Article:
Covent Garden

Covent Garden



George Sidney Shepherd (1784-1862)
Old Covent Garden Market, London as it appeared on the Morning previous to Christmas Day, 1828

Signed and dated 1829 on box lower centre
Watercolour over pencil heightened with bodycolour and scratching out
55 by 87cm., 21 ¾ by 34 ½ in.
Bought by the great-grandfather of the present owner, circa 1860
Royal Academy, 1830, no. 534, as `Old Covent Garden Market, as it appeared on the morning previous to Christmas Day, 1828'
Huon Mallalieu,
Dictionary of British Watercolour Artists up to 1920, vol. II, 2002, illustrated p.169
This shows the market at Covent Garden looking west towards the church of St. Paul's before the rebuilding of the central area of the piazza in 1830. The main layout of Covent Garden dates from Inigo Jones's designs for the 4
th Duke of Bedford from the 1630s when it became the first public square in the country. To the west of the square are the Tuscan columns of the portico of St. Paul's Church with raised `portico' houses on the north and east sides and Bedford House on the south.

The fruit and vegetable market started in the centre of the square in the mid seventeenth century and by the 1760s it had taken over most of the area. By the end of the century it had become `the greatest market in England for herbs, fruit and flowers' but by the 1820s complaints about the noise and congestion led to an Act of Parliament being passed in 1828 giving the 6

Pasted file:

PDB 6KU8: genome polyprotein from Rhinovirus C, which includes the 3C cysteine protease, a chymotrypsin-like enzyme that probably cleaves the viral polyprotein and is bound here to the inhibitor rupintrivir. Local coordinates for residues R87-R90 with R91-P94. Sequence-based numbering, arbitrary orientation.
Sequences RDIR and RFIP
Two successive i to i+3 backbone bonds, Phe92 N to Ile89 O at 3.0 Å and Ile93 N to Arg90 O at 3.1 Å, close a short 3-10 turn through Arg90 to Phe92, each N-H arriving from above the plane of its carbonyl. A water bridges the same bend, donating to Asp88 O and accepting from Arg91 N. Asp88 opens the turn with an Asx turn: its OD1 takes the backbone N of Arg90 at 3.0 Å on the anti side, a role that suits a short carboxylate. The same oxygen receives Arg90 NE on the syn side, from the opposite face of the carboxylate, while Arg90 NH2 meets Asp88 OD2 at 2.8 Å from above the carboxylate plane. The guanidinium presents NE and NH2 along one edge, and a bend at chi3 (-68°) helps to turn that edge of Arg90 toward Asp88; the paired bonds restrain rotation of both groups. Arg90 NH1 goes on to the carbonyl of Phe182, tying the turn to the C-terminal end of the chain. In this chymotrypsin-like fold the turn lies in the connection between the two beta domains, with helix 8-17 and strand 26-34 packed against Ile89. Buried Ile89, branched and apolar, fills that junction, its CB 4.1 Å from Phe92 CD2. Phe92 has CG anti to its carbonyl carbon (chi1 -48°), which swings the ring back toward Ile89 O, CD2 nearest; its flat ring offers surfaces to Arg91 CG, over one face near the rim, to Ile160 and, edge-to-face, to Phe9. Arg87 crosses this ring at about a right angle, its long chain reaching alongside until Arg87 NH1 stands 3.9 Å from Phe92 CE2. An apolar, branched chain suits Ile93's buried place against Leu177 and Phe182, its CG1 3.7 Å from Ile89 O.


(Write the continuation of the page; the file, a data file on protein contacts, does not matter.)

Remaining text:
th Earl of Bedford the power to demolish the existing buildings and erect a purpose-built market. This was designed by Charles Fowler and completed in 1830 and is the present building on the site. It continued as the principal fruit and vegetable market in the country until it moved to Nine Elms in 1973.

Shepherd came from a family of artists who specialised in topographical views especially of London, many of whom were engraved for books or similar publications. For more on the artist, see Bill Hoade,
George Shepherd - Art & Life, 1784-1862), The Sarsen Press, 2021.